- Comfortable ride
- Luxurious cabin
- Excellent safety ratings
- Rear seat short on headroom
- Feels big and heavy underway
- large wheels degrade ride
The 2016 Ford Taurus is the biggest sedan in its lineup, but it's short on rear-seat room, and it's beginning to feel its age.
The Ford Taurus is the brand's flagship sedan, offering comfort and technology in a full-size sedan. When it was new, it was the car that saved Ford from ruin in the 1980s—and back then, the Taurus was rather lean, and radical in design.
It's useful to keep in mind that current model isn't that at all. It's a bigger full-size sedan that's not as efficient or sharp as newer efforts. It's struggled to keep pace with competitors like the exceptional new Chevy Impala, even the very good Toyota Avalon and Hyundai Azera.
The current-generation Taurus was launched as a 2010 model and was updated for 2013. Those updates included new styling for the front and rear of the car, along with a host of changes that improved driving dynamics and boosted fuel efficiency. There have been only minor changes since then.
Ford Taurus performance
Three engines are available, all with a 6-speed automatic transmission. The most fuel-efficient engine is the turbocharged 2.0-liter four-cylinder rated at 240 horsepower. The more common engine, however, is the 290-hp 3.5-liter V-6. Front-wheel drive is standard, all-wheel drive is optional with the V-6 on Taurus SEL and Limited trim levels. The four is a bit lean on power if you're carrying more than one or two passengers; the V-6 isn't as refined as it could be, but its acceleration is more than ample.
The Taurus still comports itself well, for a vehicle that essentially dates back to the mid-2000s. Recent ride and handling improvements make the suspension more progressive and reduce harshness over bumps. The electric power steering is precise, and provides more direct feedback than systems from many other automakers. Its brakes have a reassuring bite. Where the Taurus falls down is in its feel: it's a heavy car, and its road manners reflect the extra weight it's carrying, versus cars like Ford's own Fusion.
The Taurus SHO is powered by the highest-output engine, a 365-hp, 3.5-liter turbocharged V-6, and it comes with all-wheel drive. The SHO is not a car that engages as viscerally with the driver as a true sports sedan, but it is capable in corners with its tauter suspension and feels calm even when pushed.
Inside, the Taurus comes across as a near-luxury car. The finishes and quality of materials, from soft-touch plastics to chrome and faux wood, suggest an upscale vehicle. It isn't as roomy as expected, however. The instrument panel wraps around the cockpit, and both the dashboard and the low, wide console clearly define areas for the driver and the front passenger, and the console takes up a lot of space, making the cabin feel smaller.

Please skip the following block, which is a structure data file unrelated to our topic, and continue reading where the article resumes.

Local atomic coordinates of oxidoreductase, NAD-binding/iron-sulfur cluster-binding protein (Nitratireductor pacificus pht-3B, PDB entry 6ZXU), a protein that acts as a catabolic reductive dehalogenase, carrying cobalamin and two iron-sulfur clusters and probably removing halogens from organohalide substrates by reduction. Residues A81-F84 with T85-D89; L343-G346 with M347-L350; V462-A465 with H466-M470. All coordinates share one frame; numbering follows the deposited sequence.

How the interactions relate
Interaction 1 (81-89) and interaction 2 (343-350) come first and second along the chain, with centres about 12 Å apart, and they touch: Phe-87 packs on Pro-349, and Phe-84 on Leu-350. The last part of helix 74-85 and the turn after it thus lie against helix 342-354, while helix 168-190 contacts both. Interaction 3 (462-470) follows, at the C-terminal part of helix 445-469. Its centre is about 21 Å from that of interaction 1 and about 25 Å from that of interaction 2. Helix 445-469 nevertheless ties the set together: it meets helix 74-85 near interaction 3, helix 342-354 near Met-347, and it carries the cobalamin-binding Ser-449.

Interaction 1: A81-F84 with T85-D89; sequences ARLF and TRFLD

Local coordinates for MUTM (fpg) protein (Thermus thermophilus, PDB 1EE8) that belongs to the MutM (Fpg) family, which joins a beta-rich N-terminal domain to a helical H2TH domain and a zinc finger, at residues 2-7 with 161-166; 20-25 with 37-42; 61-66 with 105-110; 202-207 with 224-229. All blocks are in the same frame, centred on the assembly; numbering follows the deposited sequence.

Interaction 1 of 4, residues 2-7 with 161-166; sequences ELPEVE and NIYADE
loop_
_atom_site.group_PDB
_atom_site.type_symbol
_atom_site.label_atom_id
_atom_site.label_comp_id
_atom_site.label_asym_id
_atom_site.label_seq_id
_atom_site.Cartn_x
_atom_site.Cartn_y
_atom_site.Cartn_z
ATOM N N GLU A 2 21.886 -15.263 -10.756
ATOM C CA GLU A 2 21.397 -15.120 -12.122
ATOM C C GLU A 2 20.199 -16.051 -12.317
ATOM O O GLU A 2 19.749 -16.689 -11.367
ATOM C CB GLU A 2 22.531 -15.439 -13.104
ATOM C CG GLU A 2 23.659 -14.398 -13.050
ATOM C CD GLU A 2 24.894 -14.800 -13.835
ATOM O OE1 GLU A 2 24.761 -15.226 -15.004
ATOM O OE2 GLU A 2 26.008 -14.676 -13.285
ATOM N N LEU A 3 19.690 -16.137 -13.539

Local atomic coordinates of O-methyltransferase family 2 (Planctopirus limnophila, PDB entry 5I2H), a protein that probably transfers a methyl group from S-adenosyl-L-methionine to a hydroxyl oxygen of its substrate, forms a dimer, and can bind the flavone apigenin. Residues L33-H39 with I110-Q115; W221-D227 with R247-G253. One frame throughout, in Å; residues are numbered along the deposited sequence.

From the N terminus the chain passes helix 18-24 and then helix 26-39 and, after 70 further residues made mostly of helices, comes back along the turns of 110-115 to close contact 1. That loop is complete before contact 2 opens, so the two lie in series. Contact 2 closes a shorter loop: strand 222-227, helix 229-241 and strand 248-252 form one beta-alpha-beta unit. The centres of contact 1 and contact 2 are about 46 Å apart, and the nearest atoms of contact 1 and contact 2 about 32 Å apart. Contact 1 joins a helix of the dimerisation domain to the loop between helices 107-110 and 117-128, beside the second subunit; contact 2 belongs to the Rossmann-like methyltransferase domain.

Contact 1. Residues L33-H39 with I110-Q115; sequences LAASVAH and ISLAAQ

Three adults will fit in the rear, but the low roofline restricts headroom and there's less legroom than expected. The Taurus does have a vast trunk, though—a legacy of its distant-cousin relationship with the last Volvo XC90.
Ford Taurus safety and features
Safety scores have been good in the past, but the Taurus hasn't been substantially updated since the IIHS introduced a tough new small-overlap front-impact test. There's no data for the Taurus in that test, though it still scores a five-star overall rating from the NHTSA.
As the flagship Ford for luxury and technology, the Taurus comes with an impressive list of features and options, including multi-contour seats with active motion, automatic high beams, rain-sensing wipers, rear-view camera, heated steering wheel. The Taurus even offers an automatic Park Assist feature that works better than the system Lexus offers in its top luxury models. The 2016 Taurus has been updated with SYNC 3, Ford's latest in-car connectivity technology. Also, all 2016 Ford Taurus models come standard with a rearview camera.
The Ford Taurus SE starts at $27,985 MSRP, including destination. The Taurus SEL retails for $30,415, Taurus Limited $35,335, the Taurus SHO $41,150. The more fuel-efficient 2.0-liter turbo four is a $995 option.
The best fuel economy in the 2016 Ford Taurus lineup comes from the 2.0-liter turbo four. It's rated by the EPA at 20 mpg city, 29 highway, 23 combined. Equipped with the more prevalent 3.5-liter V-6, the Taurus gets an EPA-rated 18/27/21 mpg, with front-wheel drive. All-wheel drive drops it to 17/24/19 mpg.